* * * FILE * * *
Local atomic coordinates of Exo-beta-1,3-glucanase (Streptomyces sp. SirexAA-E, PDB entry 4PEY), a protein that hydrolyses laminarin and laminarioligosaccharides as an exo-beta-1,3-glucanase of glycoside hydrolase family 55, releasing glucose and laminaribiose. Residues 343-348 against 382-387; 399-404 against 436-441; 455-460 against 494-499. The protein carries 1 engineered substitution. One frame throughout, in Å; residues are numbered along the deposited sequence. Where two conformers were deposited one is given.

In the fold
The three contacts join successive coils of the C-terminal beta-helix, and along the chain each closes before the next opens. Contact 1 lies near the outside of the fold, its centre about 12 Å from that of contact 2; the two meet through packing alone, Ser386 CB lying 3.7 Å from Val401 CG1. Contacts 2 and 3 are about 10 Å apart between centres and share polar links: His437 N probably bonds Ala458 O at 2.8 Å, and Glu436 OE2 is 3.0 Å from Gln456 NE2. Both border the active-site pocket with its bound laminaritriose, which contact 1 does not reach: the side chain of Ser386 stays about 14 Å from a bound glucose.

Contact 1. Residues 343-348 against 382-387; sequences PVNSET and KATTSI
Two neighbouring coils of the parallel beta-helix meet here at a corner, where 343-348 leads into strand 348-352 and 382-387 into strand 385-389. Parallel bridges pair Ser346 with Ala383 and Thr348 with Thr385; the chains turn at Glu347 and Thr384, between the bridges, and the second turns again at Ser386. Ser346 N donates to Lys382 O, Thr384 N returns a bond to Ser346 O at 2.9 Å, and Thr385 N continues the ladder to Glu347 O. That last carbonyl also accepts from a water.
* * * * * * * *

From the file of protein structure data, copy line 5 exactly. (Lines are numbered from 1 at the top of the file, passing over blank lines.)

Two neighbouring coils of the parallel beta-helix meet here at a corner, where 343-348 leads into strand 348-352 and 382-387 into strand 385-389. Parallel bridges pair Ser346 with Ala383 and Thr348 with Thr385; the chains turn at Glu347 and Thr384, between the bridges, and the second turns again at Ser386. Ser346 N donates to Lys382 O, Thr384 N returns a bond to Ser346 O at 2.9 Å, and Thr385 N continues the ladder to Glu347 O. That last carbonyl also accepts from a water.